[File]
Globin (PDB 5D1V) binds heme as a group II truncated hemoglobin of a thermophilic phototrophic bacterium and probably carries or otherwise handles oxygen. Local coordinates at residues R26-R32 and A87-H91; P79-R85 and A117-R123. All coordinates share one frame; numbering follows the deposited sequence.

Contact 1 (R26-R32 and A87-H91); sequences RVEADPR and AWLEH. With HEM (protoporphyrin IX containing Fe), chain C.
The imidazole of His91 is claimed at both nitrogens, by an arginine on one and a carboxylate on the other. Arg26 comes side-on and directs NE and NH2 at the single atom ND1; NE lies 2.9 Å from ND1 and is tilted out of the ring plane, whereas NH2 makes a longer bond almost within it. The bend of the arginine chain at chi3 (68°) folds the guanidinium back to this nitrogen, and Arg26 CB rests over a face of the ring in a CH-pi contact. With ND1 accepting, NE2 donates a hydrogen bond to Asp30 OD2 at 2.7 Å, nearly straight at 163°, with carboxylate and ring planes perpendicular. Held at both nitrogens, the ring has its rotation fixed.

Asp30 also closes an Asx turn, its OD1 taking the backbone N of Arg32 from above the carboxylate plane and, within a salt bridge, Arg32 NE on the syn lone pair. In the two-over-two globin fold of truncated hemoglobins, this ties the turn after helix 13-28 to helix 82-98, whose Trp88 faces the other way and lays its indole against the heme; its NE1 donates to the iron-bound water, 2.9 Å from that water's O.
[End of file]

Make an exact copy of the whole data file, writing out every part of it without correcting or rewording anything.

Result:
Globin (PDB 5D1V) binds heme as a group II truncated hemoglobin of a thermophilic phototrophic bacterium and probably carries or otherwise handles oxygen. Local coordinates at residues R26-R32 and A87-H91; P79-R85 and A117-R123. All coordinates share one frame; numbering follows the deposited sequence.

Contact 1 (R26-R32 and A87-H91); sequences RVEADPR and AWLEH. With HEM (protoporphyrin IX containing Fe), chain C.
The imidazole of His91 is claimed at both nitrogens, by an arginine on one and a carboxylate on the other. Arg26 comes side-on and directs NE and NH2 at the single atom ND1; NE lies 2.9 Å from ND1 and is tilted out of the ring plane, whereas NH2 makes a longer bond almost within it. The bend of the arginine chain at chi3 (68°) folds the guanidinium back to this nitrogen, and Arg26 CB rests over a face of the ring in a CH-pi contact. With ND1 accepting, NE2 donates a hydrogen bond to Asp30 OD2 at 2.7 Å, nearly straight at 163°, with carboxylate and ring planes perpendicular. Held at both nitrogens, the ring has its rotation fixed.

Asp30 also closes an Asx turn, its OD1 taking the backbone N of Arg32 from above the carboxylate plane and, within a salt bridge, Arg32 NE on the syn lone pair. In the two-over-two globin fold of truncated hemoglobins, this ties the turn after helix 13-28 to helix 82-98, whose Trp88 faces the other way and lays its indole against the heme; its NE1 donates to the iron-bound water, 2.9 Å from that water's O.